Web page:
English edit

Etymology edit

The noun is a contraction of madam, and represents a regional pronunciation of that word in the United Kingdom.[1] The verb is derived from the noun.[2]

Pronunciation edit

Noun edit

ma'am (plural ma'ams)

  1. Chiefly used as a form of address: contraction of madam.
    Synonyms: 'm, marm
    • 1668 June 22 (first performance; Gregorian calendar), John Dryden, An Evening’s Love, or The Mock-Astrologer. [], In the Savoy [London]: [] T[homas] N[ewcomb] for Henry Herringman, [], published 1671, →OCLC, Act III, page 33:
      Madam me no Madam, but learn to retrench your vvords; and ſay Mam; as yes Mam, and no Mam, as other Ladies VVomen do. Madam! 'tis a year in pronouncing.
    • 1697, [John Vanbrugh], “[Part I]”, in Æsop. A Comedy. [], 3rd edition, London: [] Richard Wellington, [], published 1702, →OCLC, Act V, page 45:
      Gad take my Soul, Mame, I hope I ſhall pleaſe you now— [] I vovv to Gad, Mame, I vvas ſo taken up vvith my good Fortune, I did not obſerve the extream Fancy of your Ladiſhip's VVedding-Cloaths— []
    • 1700, [William] Congreve, The Way of the World, a Comedy. [], London: [] Jacob Tonson, [], →OCLC, Act V, scene i, page 74:
      O yes Mem, I'll vouch any thing for your Ladyſhip's ſervice, be vvhat it vvill.
    • 1765, Samuel Foote, The Commissary. A Comedy [], London: [] P[aul] Vaillant, [], →OCLC, Act I, page 8:
      If I, ma'am, can be of the leaſt uſe—
    • 1837 August, Boz [pseudonym; Charles Dickens], “In Which Oliver Is Taken Better Care of than He Ever Was Before. With Some Particulars Concerning a Certain Picture.”, in Oliver Twist; or, The Parish Boy’s Progress. [], volume I, London: Richard Bentley, [], published 1838, →OCLC, page 182:
      "You're very, very kind to me, ma'am," said Oliver.
    • 1841 February–November, Charles Dickens, “Barnaby Rudge”, in Master Humphrey’s Clock, volume II, London: Chapman & Hall, [], →OCLC, chapter 7, page 273:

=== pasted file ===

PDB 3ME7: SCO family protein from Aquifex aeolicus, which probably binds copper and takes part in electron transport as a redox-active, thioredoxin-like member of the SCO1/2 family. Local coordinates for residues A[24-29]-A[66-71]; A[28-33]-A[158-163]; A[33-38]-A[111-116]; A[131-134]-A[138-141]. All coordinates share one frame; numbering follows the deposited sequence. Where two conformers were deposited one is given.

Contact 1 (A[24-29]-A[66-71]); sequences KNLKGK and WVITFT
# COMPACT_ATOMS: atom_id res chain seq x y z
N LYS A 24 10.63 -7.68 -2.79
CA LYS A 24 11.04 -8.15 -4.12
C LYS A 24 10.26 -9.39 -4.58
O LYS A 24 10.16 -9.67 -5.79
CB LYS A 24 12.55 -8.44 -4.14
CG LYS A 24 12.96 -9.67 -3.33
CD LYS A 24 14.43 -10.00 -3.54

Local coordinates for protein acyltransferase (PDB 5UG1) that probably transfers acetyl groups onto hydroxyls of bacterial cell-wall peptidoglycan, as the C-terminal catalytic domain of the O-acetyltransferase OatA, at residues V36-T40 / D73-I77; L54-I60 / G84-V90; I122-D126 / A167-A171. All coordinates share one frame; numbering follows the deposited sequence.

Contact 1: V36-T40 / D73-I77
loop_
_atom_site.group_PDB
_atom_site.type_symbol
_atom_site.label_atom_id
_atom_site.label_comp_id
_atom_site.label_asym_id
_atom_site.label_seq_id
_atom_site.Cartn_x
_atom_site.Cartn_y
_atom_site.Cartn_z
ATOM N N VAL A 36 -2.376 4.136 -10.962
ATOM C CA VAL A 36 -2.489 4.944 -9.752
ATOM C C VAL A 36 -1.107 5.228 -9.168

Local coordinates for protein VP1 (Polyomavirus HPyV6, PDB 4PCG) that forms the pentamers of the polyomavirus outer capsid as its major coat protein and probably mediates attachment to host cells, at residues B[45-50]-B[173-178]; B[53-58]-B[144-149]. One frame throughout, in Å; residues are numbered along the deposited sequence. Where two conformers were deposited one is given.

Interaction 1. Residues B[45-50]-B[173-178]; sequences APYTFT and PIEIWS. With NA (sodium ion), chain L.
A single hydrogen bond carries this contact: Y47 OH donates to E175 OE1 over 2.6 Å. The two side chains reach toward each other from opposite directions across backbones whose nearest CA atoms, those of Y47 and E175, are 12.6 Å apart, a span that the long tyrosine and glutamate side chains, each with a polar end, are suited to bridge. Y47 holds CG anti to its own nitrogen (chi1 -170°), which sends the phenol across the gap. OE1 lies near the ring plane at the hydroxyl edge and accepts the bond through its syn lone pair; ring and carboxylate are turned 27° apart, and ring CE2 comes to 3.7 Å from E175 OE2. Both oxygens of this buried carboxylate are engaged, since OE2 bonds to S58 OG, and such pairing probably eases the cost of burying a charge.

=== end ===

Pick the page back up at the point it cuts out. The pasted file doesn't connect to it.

You was wrong, mim, and I was right. I thought he wouldn't keep us up so late, two nights running, mim. Master's always considerate so far. I'm so glad, mim, on your account.
    • 1847 December, Acton Bell [pseudonym; Anne Brontë], “The Cottagers”, in Agnes Grey. [], London: Thomas Cautley Newby, [], →OCLC, page 176:
      [H]e axed if wer stock o' coals was nearly done. I telled him it was, an' we was ill set to get more—but you know mum I didn't think o' him helping us—but howsever, he sent us a sack o' coals next day; []
    • 1854, Charles Dickens, “Effects in the Bank”, in Hard Times. For These Times, London: Bradbury & Evans, [], →OCLC, book the second (Reaping), page 140:
      Thank you, ma'am. But, since you do refer to me, now look at me, ma'am. I have put by a little, ma'am, already. That gratuity which I receive at Christmas, ma'am: I never touch it. I don't even go the length of my wages, though they're not high, ma'am. Why can't they do as I have done, ma'am? What one person can do, another can do.
    • 1865 May 15 – 1866 January 1, Anthony Trollope, “William Belton Does Not Go Out Hunting”, in The Belton Estate. [], volume II, London: Chapman and Hall, [], published December 1865 (indicated as 1866), →OCLC, pages 220–221:
      "A telegruff message, mum, for Mr. William," said the maid, looking at her mistress with eyes opened wide, as she handed the important bit of paper to her master.
    • 1921 August–September, John Buchan, “Of the Princess in the Tower”, in Huntingtower, London: Hodder and Stoughton, published August 1922, →OCLC, page 99:
      Very pleased to meet you, Mem. I'm Mr. McCunn from Glasgow.
    • 1944 May–June, “When the Circle was Steam Operated”, in The Railway Magazine, London: Tothill Press, →ISSN, →OCLC, page 150:
      The length of the stoppages could not well be reduced; indeed, they are already too short if we are to believe the tale now current of a wandering Jew sort of passenger—a lady of advanced years who can only alight from a train backwards. Every time she begins to get out a porter rushes up crying "Hurry up, ma'am; train's going!"—and pushes her in again!